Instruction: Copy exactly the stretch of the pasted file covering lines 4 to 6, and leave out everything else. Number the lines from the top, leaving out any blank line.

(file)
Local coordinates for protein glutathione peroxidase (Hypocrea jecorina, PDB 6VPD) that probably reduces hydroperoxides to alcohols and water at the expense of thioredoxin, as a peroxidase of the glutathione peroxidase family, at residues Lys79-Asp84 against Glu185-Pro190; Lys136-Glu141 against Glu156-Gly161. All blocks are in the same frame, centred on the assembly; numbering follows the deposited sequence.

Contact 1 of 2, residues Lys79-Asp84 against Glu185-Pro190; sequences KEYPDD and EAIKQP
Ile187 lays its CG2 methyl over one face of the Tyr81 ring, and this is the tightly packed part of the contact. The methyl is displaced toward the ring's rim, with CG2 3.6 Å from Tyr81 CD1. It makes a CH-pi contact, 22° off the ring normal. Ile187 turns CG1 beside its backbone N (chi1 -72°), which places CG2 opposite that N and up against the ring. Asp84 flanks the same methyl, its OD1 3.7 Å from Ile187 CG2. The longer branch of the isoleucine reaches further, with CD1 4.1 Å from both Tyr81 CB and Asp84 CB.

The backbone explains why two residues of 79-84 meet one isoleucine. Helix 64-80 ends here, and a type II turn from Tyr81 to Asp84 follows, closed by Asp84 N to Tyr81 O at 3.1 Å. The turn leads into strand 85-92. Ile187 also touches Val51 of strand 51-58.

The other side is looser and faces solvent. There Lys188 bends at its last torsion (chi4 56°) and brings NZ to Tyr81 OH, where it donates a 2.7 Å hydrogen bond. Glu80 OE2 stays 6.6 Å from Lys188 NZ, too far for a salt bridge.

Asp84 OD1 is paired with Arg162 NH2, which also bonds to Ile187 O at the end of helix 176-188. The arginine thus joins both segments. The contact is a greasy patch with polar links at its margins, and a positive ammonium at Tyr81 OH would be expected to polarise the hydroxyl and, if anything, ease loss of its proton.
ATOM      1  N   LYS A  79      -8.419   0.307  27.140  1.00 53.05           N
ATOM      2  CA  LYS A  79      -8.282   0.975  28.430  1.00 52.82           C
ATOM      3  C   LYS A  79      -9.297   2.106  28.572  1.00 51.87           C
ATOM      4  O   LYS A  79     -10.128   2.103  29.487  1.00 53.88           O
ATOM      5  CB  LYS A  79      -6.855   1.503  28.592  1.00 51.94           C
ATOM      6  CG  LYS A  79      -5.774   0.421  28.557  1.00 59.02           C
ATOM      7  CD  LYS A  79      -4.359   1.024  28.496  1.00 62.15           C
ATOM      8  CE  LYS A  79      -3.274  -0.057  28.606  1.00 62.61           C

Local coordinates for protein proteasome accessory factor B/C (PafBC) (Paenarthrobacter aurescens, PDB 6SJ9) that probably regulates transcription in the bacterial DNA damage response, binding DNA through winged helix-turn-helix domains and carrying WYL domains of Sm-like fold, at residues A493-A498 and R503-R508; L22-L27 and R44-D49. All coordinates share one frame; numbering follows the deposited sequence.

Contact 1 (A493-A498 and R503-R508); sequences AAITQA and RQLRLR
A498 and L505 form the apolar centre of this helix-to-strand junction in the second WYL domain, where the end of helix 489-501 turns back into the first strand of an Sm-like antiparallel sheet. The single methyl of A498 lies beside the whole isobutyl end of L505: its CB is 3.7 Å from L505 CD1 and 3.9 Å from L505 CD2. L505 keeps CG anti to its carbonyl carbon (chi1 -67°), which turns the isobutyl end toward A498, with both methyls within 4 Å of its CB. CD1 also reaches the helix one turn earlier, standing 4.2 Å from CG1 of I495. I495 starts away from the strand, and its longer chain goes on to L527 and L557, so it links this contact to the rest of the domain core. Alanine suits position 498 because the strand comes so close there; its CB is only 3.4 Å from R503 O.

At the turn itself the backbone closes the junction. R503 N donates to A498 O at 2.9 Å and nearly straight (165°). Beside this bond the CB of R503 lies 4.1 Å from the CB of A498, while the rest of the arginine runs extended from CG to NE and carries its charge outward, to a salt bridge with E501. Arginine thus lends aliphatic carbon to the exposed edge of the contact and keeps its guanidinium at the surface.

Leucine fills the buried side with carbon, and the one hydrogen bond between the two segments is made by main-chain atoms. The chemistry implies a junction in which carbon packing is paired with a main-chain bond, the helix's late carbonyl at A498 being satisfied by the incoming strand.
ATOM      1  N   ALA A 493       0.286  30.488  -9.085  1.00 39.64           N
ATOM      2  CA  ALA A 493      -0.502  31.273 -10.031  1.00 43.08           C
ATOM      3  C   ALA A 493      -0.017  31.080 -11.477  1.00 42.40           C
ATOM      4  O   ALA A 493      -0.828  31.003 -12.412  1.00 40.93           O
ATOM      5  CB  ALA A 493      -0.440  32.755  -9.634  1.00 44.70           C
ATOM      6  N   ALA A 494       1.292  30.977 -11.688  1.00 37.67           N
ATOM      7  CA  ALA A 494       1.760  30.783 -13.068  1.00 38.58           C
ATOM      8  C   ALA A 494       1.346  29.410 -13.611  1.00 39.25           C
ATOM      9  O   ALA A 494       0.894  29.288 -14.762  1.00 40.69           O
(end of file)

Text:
The backbone explains why two residues of 79-84 meet one isoleucine. Helix 64-80 ends here, and a type II turn from Tyr81 to Asp84 follows, closed by Asp84 N to Tyr81 O at 3.1 Å. The turn leads into strand 85-92. Ile187 also touches Val51 of strand 51-58.

The other side is looser and faces solvent. There Lys188 bends at its last torsion (chi4 56°) and brings NZ to Tyr81 OH, where it donates a 2.7 Å hydrogen bond. Glu80 OE2 stays 6.6 Å from Lys188 NZ, too far for a salt bridge.

Asp84 OD1 is paired with Arg162 NH2, which also bonds to Ile187 O at the end of helix 176-188. The arginine thus joins both segments. The contact is a greasy patch with polar links at its margins, and a positive ammonium at Tyr81 OH would be expected to polarise the hydroxyl and, if anything, ease loss of its proton.